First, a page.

So, the Dominion Post reports ("Banks, Dunne strike a deal with National"):
"Dunne - a strong 1080 opponent - will also keep his Associate Minister of Health post. He will be a minister outside cabinet, which means he is not bound by collective responsibility."
No. Not quite.
The position on this has been settled for a number of years now,* and is more nuanced than that.
1. The general rule is that Ministers, whether full Ministers or Associate Ministers or Ministers in or outside Cabinet, are bound by collective responsibility.
2. However, Ministers from support parties (usually outside Cabinet) may only be bound by collective responsibility in relation to their assigned portfolios, if the relevant governance agreement so provides.
As the Cabinet Manual and applicable Cabinet Circular record:
"Ministers outside Cabinet from parliamentary parties supporting the government may be bound by collective responsibility only in relation to their particular portfolios. Under these arrangements, when such Ministers speak about issues within their portfolios, they speak for the government and as part of the government. When they speak about matters outside their portfolios, however, they may speak as political party leaders or members of Parliament rather than as Ministers, and do not necessarily represent the government position. When such Ministers represent the government internationally, they speak for the government on all issues that foreign governments may raise with them in their capacity as Ministers."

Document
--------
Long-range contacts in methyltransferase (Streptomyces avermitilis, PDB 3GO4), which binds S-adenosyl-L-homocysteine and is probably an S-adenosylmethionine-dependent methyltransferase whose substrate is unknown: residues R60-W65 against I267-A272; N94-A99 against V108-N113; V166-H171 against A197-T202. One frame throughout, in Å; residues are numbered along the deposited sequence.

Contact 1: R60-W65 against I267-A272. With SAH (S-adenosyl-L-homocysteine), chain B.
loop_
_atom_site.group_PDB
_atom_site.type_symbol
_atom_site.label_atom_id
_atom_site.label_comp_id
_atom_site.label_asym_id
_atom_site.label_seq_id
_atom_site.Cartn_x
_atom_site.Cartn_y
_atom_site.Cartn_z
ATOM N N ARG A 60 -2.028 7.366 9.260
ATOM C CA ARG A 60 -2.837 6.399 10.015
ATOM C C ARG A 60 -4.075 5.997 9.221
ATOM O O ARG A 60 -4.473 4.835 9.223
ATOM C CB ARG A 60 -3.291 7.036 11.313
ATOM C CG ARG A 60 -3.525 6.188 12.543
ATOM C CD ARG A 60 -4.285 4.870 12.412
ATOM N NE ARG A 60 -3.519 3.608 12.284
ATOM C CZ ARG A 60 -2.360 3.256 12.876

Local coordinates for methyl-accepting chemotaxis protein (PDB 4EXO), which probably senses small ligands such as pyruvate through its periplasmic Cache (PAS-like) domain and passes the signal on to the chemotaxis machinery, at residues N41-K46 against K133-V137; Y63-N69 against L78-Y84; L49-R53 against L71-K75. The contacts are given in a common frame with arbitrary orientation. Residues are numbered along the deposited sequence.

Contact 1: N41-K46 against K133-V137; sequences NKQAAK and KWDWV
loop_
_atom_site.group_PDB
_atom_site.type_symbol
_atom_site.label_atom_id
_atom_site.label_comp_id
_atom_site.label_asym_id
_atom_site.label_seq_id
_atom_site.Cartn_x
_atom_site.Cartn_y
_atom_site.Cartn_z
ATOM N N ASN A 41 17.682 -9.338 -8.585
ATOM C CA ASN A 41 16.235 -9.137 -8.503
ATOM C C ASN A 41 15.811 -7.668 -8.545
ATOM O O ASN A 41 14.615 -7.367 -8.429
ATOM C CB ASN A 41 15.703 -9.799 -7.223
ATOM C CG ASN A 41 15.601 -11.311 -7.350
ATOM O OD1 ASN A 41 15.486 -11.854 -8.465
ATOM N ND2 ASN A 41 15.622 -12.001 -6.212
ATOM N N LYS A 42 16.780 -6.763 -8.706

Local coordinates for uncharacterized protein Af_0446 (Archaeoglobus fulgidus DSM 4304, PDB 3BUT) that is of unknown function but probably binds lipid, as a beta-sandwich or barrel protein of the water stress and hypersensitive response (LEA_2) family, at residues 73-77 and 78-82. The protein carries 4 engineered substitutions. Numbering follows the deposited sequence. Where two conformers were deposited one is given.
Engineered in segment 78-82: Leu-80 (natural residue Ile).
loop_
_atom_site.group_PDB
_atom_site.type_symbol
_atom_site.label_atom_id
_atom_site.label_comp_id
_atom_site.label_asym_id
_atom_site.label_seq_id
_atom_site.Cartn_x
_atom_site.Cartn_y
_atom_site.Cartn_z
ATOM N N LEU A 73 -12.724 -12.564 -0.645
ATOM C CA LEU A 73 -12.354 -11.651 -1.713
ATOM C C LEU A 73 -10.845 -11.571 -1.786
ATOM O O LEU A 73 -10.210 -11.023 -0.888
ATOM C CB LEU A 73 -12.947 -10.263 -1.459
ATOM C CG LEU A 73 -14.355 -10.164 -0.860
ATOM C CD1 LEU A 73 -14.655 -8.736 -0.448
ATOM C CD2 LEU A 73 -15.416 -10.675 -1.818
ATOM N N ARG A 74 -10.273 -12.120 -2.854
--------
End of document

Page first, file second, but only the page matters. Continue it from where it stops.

The confidence and supply agreement just agreed between National and United reflects this:
United Future agrees to fully represent the government's position and be bound by Cabinet Manual provisions in respect of any areas within the portfolio responsibility of the Leader of United Future, and to support all areas which are matters of confidence and supply.
In other areas "agree to disagree" provisions will be applied as necessary.
Where there has been full participation in the development of a policy initiative outside of any portfolio responsibility held by the Leader of United Future, and that participation has led to an agreed position, it is expected that all parties to this agreement will publicly support the process and the outcome."
In other words, selective collective responsibility applies. A subtle, but important, difference.
More thoughts on the confidence and supply agreements in due course, once any agreement with the Māori Party is settled. From a public law perspective, there are some other tid-bits to note.
* I have earlier suggested that the convention regarding collective responsibility might be evolving further, as Ministers from support parties may, in practice, be given some greater flexibility to "agree to disagree" in respect of their own portfolios. But, if this is the case, it is (a) rare; and (b) not yet reflected in the governing Cabinet protocols.